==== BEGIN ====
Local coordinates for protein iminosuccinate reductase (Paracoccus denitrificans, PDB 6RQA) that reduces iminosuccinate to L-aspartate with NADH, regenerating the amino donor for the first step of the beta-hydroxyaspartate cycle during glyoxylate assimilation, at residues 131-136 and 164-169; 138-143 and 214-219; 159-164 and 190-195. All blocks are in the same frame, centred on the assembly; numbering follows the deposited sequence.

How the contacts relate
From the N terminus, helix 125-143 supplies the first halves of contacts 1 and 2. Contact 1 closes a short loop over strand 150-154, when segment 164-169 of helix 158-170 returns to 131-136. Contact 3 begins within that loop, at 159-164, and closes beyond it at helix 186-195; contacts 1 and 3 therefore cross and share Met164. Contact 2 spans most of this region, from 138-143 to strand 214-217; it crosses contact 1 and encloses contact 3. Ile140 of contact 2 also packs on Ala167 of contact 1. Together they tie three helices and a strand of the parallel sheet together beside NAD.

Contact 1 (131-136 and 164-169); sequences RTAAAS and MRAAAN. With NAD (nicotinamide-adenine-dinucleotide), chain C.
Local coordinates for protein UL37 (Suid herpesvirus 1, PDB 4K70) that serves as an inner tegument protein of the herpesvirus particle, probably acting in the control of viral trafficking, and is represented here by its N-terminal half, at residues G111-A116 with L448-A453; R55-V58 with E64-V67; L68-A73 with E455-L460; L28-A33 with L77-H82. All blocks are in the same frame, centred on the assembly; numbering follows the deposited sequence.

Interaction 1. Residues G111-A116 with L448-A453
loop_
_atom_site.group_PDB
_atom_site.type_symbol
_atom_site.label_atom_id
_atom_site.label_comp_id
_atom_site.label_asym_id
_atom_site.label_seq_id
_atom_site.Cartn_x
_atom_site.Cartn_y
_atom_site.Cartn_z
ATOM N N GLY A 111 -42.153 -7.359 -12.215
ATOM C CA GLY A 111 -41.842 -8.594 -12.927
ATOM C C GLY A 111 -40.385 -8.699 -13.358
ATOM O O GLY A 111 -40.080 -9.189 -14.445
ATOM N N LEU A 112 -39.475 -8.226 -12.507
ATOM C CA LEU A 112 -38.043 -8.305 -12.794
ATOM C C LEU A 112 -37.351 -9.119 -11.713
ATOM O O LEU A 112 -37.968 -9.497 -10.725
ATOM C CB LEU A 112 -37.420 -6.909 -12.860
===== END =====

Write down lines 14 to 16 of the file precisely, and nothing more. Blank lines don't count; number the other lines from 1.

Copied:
_atom_site.Cartn_x
_atom_site.Cartn_y
_atom_site.Cartn_z